My father, an angry ex-marine with OCD, used to clean his hammers with Ajax. He used to clean the anchors of SAILBOATS with Ajax. Probably, at some time, I was cleaned with Ajax. So I had to be careful to always clean the hammer correctly, and get it back in the toolbox before he came home from work.
My smashed rock pile grew, but it was determined and sweaty work. Actually, almost every rock had to be hit as hard as I could to break it. Some had specks of gold , some silver, and many had no shimmer at all.
At twilight, the time of day I have always loved best, I would check on the broken rocks to see if the magic sparkle was still there. In the ultraviolet light, the shimmer in the stones seemed brighter. In the beginning, I wondered if stars could have been made this way, from smashing rocks, and having the trapped stars in them float into the sky.
I had filled all the old perfume bottles with water and bits of soap, slivers in pastel hues, and then I buried them for a week. Teddy had told me to bury the bottles so the earth could add her magic, and I left them buried in the woods.
While the bottles were underground, it was time to figure out how to get the shimmer out of the stones. I figured scratching the shimmer out was the way. Great idea, but I completely trashed one of my grandmother’s sterling butter knives; it was no match for the stones. So then I did another forbidden thing: I stole (and later returned) a pair of good kitchen scissors. It was still very slow, and it was a minor miracle that I never wounded myself, but as a scraping device, they worked. I collected the stone glimmers in a tissue, put the tissue in a jar, and hid it outside in a tree hollow.
One day, Teddy said it was time. I gathered the bottles, and the biggest bowl I could carry from the kitchen into the woods, to my spot where moss grew in the center of a group of wild laurel. A small circle ringed by pink blossoms. I poured in all the waters from the perfume bottles, and added a laurel flower, all pale pink and sticky, a bit of earth, and the finally, the shimmer. I stirred and stirred with a friendly little stick that I was quite sure then was a wand.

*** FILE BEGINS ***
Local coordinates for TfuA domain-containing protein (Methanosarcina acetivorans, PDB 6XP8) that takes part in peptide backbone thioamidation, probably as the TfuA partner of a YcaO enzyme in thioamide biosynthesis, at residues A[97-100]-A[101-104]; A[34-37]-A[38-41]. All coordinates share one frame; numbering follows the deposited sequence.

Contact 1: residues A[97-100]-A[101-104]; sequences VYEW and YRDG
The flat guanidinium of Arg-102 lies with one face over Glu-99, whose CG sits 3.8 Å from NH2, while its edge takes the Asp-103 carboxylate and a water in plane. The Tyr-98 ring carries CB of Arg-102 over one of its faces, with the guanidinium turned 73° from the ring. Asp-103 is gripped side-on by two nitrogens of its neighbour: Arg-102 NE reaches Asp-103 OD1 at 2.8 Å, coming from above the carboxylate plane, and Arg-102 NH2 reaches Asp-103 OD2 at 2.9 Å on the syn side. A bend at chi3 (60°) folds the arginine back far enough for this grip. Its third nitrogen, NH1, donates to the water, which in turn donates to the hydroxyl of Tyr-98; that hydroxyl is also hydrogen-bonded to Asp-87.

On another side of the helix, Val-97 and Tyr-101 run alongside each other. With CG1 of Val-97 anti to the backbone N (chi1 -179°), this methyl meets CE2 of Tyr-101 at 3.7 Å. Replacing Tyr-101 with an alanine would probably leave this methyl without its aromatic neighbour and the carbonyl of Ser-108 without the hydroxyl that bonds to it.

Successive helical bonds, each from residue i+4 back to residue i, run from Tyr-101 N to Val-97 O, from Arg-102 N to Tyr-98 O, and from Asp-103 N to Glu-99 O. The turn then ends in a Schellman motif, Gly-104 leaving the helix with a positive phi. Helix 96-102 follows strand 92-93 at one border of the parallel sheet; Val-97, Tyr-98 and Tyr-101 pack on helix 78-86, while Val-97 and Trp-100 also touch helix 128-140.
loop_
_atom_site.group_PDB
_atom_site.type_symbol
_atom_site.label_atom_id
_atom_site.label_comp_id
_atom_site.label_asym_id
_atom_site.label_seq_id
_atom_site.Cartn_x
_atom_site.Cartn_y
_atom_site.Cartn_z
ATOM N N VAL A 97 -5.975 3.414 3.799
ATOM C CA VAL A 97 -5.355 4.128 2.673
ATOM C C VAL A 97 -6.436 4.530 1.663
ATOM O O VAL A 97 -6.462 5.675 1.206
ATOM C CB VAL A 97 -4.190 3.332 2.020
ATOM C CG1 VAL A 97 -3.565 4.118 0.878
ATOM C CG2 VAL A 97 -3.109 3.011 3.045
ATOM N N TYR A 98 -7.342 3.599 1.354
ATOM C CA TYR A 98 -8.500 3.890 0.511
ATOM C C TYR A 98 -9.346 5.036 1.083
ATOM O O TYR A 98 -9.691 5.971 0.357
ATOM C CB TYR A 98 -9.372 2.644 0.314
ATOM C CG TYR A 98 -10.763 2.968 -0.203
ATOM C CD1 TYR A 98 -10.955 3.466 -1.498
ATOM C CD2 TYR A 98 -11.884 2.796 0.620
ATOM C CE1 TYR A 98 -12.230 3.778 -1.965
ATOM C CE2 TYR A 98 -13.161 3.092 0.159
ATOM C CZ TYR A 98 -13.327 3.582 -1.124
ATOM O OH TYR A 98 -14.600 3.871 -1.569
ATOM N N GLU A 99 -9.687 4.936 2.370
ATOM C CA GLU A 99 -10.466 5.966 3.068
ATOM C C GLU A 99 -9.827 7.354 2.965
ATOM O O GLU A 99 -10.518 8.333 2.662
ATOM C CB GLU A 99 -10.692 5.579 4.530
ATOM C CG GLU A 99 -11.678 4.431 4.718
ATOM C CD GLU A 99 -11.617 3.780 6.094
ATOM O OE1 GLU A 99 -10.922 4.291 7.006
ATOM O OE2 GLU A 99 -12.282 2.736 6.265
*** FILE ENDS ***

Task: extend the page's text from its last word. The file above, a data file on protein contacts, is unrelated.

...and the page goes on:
And I sang as much of the Fairy Godmother’s song that I could remember from Cinderella as I stirred and stirred until told me I was done. Bibbity-bobbity-boo.
Decanting a bowl of magic back into little perfume bottles in the middle of the woods with hands meant the earth was well watered too. Little fingers, little hands, I did my best. And when my bottles were done, I left them in that sweet circle to rest.
This was not a potion that was meant to be swallowed, but sprinkled.
It was very serious to me, as I had set out to make a potion that changed anger and hate and fear to pure, floating hope and love.
I ended up sprinkling almost all of it in the rooms of our house. Where we ate our dinners, and plates were thrown across the room. In my sister’s room, hoping her hate and power over me would end. I sprinkled it over my parent’s bed so they would fall in love, and maybe learn to love me, too.
Did the potion work? Yes and no. It did nothing to change my family and its hostility, but it changed me forever. I asked Teddy why it didn’t work, and he said some things cannot be changed by small magic, and that he would teach me bigger magic someday, and always keep me safe. Always.
He saved my life.